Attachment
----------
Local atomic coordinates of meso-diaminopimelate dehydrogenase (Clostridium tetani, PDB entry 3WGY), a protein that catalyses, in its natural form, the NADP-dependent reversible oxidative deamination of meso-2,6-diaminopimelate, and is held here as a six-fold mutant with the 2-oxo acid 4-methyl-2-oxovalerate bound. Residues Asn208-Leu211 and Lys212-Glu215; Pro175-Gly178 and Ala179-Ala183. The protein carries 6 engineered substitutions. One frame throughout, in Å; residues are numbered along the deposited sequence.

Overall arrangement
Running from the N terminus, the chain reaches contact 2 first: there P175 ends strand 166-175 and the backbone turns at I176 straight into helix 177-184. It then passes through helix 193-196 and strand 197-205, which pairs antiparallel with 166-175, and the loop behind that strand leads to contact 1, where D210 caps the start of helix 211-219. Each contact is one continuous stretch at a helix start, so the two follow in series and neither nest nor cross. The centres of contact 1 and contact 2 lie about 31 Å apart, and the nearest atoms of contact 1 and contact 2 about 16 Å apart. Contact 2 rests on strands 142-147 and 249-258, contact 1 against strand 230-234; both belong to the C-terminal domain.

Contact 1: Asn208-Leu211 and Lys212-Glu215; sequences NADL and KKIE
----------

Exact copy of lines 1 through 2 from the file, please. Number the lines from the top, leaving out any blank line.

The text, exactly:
Local atomic coordinates of meso-diaminopimelate dehydrogenase (Clostridium tetani, PDB entry 3WGY), a protein that catalyses, in its natural form, the NADP-dependent reversible oxidative deamination of meso-2,6-diaminopimelate, and is held here as a six-fold mutant with the 2-oxo acid 4-methyl-2-oxovalerate bound. Residues Asn208-Leu211 and Lys212-Glu215; Pro175-Gly178 and Ala179-Ala183. The protein carries 6 engineered substitutions. One frame throughout, in Å; residues are numbered along the deposited sequence.

Overall arrangement